December 18, 2007 - #84
« Capitaine Danet », A New SNSM Rescue Boat for Saint Barth
For the past 20 years, Ingenue Magras has been working to establish the SNSM (French National Society For Rescue At Sea) station in Saint Barth. The non-profit association finally saw the light of day in 2005, and has approximately 50 members. Until last month, the rescue boat used by the station was the Contre-Amiral Noël, a boat that once belonged to the SNSM base in Saint Martin, and was sent to Saint Barth once Saint Martin received its new boat. Last November 10 and 11, the members of the SNSM in Saint Barth were in Philipsburg, where they were happy to take possession of the Capitaine Danet, a new boat fresh out of the sea container that brought it from France. Specially conceived for the station in Saint Barth, the new boat measures almost 35’ long (10.5 meters) and has two 330 horsepower propeller motors. The Collectivity of Saint Barth, which contributed 110,000 euros, and the SNSM shared the 330,000 euros to finance the new boat. The SNS 269 was named after Théodore Danet, in tribute to a sailing schooner captain who was originally from Corossol and who trained numerous sailors on the island.
A New Film About Saint Barth
The director of “St. Barthélemy, cap paradis," a documentary made on the island in 1999, Pierre Brouwers started shooting a new film about Saint Barth last summer—this time in high definition video. The theme of this new documentary is the history of aviation on the island and the role that airplanes play in the daily life of the community. The filmmaker, who is also a pilot, stresses the importance a runway played in allowing each island to open toward the exterior and begin to develop. During the first weeks of filming last summer, he met José Dormoy, a pilot in St. Eustatius, as well as Rémy de Haenen, the founder of the Eden Rock Hotel and a former mayor of Saint Barth. He came back to Saint Barth in November and intends to complete the shooting in January 2008. The film should be completed by April 2008, and aired on the Voyage channel as of May 2008, before it is broadcast on France 5 and TMC, as well as published as a DVD. Brouwers, who is the founder and director of the Hachette video guides, has made more than 160 documentaries for the Discover The World series.
Pioneers In The West Indies Skies
Born on September 18, 1925 in Pointe-à-Pitre (Guadeloupe), José Dormoy was nicknamed “Mister Pipe,” as he always had a pipe in his mouth. He is credited with opening many new runways including those in Marie Galante, La Désirade, and Guadeloupe. During the Patron Saint Day of St. Barthélemy on August 24, 2004, the director of civil aviation presented him with the Aeronautic Gold Medal in honor of his career with WinAir, the regional airline he joined in 1963, and with which he flew over 44,000 hours.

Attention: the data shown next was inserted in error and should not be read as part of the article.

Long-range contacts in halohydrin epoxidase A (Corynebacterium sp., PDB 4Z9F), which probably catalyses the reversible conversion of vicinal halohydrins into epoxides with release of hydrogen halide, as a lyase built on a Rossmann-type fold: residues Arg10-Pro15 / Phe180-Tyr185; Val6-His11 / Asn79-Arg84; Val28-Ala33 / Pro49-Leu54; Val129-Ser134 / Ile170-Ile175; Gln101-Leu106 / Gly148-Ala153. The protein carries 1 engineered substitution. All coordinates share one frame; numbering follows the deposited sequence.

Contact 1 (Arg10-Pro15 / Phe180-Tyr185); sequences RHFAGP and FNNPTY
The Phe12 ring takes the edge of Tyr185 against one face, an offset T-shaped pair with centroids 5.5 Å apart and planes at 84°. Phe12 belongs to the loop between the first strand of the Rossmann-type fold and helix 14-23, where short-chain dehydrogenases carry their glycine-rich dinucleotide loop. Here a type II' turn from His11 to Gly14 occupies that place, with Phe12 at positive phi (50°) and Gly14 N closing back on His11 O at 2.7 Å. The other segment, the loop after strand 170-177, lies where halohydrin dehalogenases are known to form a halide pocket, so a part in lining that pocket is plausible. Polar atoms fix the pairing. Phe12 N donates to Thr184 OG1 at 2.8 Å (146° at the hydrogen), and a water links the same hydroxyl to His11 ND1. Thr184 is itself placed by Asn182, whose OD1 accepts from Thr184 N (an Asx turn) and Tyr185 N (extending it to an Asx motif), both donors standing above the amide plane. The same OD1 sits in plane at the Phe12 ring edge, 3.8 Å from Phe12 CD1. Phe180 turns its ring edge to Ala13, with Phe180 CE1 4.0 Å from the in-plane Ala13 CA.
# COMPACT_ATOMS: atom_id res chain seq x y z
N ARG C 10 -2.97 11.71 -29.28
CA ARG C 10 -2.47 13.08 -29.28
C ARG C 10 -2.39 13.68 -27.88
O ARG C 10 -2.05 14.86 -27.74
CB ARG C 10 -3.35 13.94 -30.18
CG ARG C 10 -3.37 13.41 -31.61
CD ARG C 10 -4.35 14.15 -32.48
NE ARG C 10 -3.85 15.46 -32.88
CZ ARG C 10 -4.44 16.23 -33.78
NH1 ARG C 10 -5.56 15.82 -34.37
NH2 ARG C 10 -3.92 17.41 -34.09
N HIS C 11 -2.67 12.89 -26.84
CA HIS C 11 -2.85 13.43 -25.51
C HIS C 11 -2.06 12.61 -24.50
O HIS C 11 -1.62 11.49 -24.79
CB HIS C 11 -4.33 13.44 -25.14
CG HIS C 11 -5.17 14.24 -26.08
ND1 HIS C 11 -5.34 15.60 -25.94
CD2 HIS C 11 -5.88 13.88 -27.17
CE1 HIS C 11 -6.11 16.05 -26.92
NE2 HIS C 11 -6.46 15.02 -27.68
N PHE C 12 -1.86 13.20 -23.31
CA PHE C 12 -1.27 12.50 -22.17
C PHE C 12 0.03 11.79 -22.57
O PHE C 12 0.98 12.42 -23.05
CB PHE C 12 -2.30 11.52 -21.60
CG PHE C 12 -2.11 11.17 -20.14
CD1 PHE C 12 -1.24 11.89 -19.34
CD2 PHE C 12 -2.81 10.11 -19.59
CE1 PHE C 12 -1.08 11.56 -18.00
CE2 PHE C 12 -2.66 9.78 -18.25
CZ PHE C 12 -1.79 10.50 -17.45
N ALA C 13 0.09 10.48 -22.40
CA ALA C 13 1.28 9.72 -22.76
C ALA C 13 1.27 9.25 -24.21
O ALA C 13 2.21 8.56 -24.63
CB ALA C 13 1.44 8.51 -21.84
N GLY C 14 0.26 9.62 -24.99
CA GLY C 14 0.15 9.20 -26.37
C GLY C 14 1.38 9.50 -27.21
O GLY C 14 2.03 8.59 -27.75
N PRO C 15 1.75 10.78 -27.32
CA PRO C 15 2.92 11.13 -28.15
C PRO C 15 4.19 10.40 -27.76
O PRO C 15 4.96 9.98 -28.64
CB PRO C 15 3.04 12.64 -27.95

If the name Rémy de Haenen remains associated with some incredible tales at sea, he was also known for his exploits with airplanes. Founder of the Eden Rock hotel, and a former mayor of Saint Barth, he was the first person to land a plane in Saint Barth: back in 1945 on the savannah where the Gustav III airport is located today. “I never alerted anyone,” he recalls. “I simply landed between the hillside and the ocean, with a herd of sheep on one side and a pond on the other other.” After this inaugural landing, the area was cleared so that planes could land on the grass until a concrete runway was finally built in the 1970s— a runway just 2550’ long, one of the shortest in the Caribbean, after the one in Saba. In 1946 de Haenen made his air base on the flat island of Tintamarre, between St. Barth and St. Martin, and created an airline that linked the various islands. In 1959, he was the first to touch down on Saba, landing on a “hankerchief”.
José Dormoy passed away on September 10, 2007 after entering the hospital in Martinique last August. Rémy de Haenen now lives in Saint Barth once again, having spent many years on the island of Santo Domingo.